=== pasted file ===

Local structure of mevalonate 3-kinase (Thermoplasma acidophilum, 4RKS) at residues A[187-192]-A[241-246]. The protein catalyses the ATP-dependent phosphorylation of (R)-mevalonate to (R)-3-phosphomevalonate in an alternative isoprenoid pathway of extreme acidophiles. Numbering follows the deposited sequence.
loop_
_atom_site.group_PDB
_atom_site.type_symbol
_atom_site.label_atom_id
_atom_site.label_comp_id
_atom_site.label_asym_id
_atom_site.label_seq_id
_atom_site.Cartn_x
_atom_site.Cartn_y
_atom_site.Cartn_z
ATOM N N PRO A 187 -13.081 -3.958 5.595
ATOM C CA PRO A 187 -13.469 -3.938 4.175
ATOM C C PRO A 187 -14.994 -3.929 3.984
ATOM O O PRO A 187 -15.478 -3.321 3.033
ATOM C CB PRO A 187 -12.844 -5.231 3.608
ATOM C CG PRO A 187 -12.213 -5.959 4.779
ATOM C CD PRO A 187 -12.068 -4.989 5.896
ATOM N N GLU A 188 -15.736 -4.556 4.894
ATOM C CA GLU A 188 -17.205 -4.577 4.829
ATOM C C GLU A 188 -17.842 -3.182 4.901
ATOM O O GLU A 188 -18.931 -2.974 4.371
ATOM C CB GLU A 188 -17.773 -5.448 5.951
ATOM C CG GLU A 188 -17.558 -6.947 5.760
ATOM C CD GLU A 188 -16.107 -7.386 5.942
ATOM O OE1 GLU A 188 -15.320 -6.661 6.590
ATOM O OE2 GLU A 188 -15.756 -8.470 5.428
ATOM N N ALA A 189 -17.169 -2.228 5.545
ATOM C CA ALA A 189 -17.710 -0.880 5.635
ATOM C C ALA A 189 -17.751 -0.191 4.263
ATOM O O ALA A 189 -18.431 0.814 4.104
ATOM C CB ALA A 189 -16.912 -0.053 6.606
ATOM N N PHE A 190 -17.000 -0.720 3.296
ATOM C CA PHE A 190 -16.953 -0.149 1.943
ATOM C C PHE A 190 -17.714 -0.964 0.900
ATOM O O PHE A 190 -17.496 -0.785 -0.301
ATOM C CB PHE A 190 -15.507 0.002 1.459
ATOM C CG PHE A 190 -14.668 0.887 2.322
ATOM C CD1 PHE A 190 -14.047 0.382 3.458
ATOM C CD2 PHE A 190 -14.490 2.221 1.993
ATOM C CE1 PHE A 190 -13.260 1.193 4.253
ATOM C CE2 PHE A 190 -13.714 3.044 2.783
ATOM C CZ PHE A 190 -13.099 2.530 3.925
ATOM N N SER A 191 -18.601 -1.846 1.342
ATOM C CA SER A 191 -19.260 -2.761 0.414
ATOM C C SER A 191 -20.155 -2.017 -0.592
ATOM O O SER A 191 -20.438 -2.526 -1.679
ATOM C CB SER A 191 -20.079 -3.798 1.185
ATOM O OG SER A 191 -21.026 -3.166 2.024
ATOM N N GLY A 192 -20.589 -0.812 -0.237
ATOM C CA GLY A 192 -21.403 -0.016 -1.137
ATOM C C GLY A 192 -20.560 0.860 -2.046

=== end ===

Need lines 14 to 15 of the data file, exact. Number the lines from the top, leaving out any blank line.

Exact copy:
ATOM C C PRO A 187 -14.994 -3.929 3.984
ATOM O O PRO A 187 -15.478 -3.321 3.033